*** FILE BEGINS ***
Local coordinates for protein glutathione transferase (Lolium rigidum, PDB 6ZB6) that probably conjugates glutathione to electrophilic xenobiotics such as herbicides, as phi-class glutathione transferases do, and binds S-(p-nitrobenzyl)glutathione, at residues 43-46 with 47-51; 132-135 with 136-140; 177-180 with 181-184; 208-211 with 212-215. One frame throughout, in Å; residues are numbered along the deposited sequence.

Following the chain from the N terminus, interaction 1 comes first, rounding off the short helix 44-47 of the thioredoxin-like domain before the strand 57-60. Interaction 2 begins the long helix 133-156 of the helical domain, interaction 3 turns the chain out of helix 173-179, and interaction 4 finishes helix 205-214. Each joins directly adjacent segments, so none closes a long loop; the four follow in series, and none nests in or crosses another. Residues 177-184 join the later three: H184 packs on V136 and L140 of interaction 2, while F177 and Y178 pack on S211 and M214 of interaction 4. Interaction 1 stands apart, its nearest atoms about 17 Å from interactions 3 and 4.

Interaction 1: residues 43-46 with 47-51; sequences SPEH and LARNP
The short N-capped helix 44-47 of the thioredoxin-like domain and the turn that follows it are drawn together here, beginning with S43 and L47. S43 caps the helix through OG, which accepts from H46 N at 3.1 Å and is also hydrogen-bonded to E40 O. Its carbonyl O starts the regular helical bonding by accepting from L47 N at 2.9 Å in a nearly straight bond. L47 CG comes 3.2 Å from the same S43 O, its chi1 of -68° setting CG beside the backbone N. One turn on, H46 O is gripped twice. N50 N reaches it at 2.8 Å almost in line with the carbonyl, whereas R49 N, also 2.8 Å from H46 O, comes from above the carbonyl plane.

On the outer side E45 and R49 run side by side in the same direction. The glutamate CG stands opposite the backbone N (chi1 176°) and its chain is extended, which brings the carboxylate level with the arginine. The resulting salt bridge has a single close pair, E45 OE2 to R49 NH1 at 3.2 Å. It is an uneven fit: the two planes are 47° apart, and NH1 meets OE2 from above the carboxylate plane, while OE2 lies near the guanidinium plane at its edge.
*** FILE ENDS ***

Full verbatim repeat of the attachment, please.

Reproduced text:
Local coordinates for protein glutathione transferase (Lolium rigidum, PDB 6ZB6) that probably conjugates glutathione to electrophilic xenobiotics such as herbicides, as phi-class glutathione transferases do, and binds S-(p-nitrobenzyl)glutathione, at residues 43-46 with 47-51; 132-135 with 136-140; 177-180 with 181-184; 208-211 with 212-215. One frame throughout, in Å; residues are numbered along the deposited sequence.

Following the chain from the N terminus, interaction 1 comes first, rounding off the short helix 44-47 of the thioredoxin-like domain before the strand 57-60. Interaction 2 begins the long helix 133-156 of the helical domain, interaction 3 turns the chain out of helix 173-179, and interaction 4 finishes helix 205-214. Each joins directly adjacent segments, so none closes a long loop; the four follow in series, and none nests in or crosses another. Residues 177-184 join the later three: H184 packs on V136 and L140 of interaction 2, while F177 and Y178 pack on S211 and M214 of interaction 4. Interaction 1 stands apart, its nearest atoms about 17 Å from interactions 3 and 4.

Interaction 1: residues 43-46 with 47-51; sequences SPEH and LARNP
The short N-capped helix 44-47 of the thioredoxin-like domain and the turn that follows it are drawn together here, beginning with S43 and L47. S43 caps the helix through OG, which accepts from H46 N at 3.1 Å and is also hydrogen-bonded to E40 O. Its carbonyl O starts the regular helical bonding by accepting from L47 N at 2.9 Å in a nearly straight bond. L47 CG comes 3.2 Å from the same S43 O, its chi1 of -68° setting CG beside the backbone N. One turn on, H46 O is gripped twice. N50 N reaches it at 2.8 Å almost in line with the carbonyl, whereas R49 N, also 2.8 Å from H46 O, comes from above the carbonyl plane.

On the outer side E45 and R49 run side by side in the same direction. The glutamate CG stands opposite the backbone N (chi1 176°) and its chain is extended, which brings the carboxylate level with the arginine. The resulting salt bridge has a single close pair, E45 OE2 to R49 NH1 at 3.2 Å. It is an uneven fit: the two planes are 47° apart, and NH1 meets OE2 from above the carboxylate plane, while OE2 lies near the guanidinium plane at its edge.